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Ensuring Confidentiality of Geocoded Health Data: Assessing Geographic Masking Strategies for Individual-Level Data.

Zandbergen PA - Adv Med (2014)

Bottom Line: One commonly used technique to protect confidentiality when releasing individual-level geocoded data is geographic masking.This typically consists of applying a certain amount of random perturbation in a systematic manner to reduce the risk of reidentification.Despite recent progress, no universally accepted or endorsed geographic masking technique has emerged.

View Article: PubMed Central - PubMed

Affiliation: Department of Geography, University of New Mexico, Albuquerque, NM 87131, USA.

ABSTRACT
Public health datasets increasingly use geographic identifiers such as an individual's address. Geocoding these addresses often provides new insights since it becomes possible to examine spatial patterns and associations. Address information is typically considered confidential and is therefore not released or shared with others. Publishing maps with the locations of individuals, however, may also breach confidentiality since addresses and associated identities can be discovered through reverse geocoding. One commonly used technique to protect confidentiality when releasing individual-level geocoded data is geographic masking. This typically consists of applying a certain amount of random perturbation in a systematic manner to reduce the risk of reidentification. A number of geographic masking techniques have been developed as well as methods to quantity the risk of reidentification associated with a particular masking method. This paper presents a review of the current state-of-the-art in geographic masking, summarizing the various methods and their strengths and weaknesses. Despite recent progress, no universally accepted or endorsed geographic masking technique has emerged. Researchers on the other hand are publishing maps using geographic masking of confidential locations. Any researcher publishing such maps is advised to become familiar with the different masking techniques available and their associated reidentification risks.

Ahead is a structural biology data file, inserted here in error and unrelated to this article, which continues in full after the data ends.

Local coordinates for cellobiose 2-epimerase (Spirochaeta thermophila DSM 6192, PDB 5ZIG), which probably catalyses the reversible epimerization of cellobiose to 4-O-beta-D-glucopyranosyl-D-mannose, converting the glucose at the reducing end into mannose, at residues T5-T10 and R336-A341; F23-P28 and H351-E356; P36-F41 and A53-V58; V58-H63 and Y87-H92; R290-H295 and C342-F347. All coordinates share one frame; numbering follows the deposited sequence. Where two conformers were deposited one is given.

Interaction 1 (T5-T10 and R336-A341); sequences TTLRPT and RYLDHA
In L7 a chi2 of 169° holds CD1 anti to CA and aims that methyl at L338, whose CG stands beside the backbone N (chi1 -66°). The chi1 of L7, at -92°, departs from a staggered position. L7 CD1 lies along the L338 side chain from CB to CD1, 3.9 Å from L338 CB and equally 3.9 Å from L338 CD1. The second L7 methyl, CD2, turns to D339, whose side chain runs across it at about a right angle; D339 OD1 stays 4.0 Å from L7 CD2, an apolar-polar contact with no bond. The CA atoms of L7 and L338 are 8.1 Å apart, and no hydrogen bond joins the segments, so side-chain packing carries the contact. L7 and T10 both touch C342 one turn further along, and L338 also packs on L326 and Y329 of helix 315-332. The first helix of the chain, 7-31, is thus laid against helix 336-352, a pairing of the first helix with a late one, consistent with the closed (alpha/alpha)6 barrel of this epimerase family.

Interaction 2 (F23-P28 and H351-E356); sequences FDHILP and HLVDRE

No MeSH data available.


Related in: MedlinePlus

Example of geographic masking technique (i.e., random placement within a circle) using an additional spatial filter to constrain displacement. The red dot represents the original location; the yellow area represents all possible locations for the masked location; and the blue dot represents one possible masked location selected randomly. This filter can be used to avoid placement in areas where logically no population resides (such as water bodies or parks) or to limit displacement to a particular enumeration unit (such as the same census tract or postal code).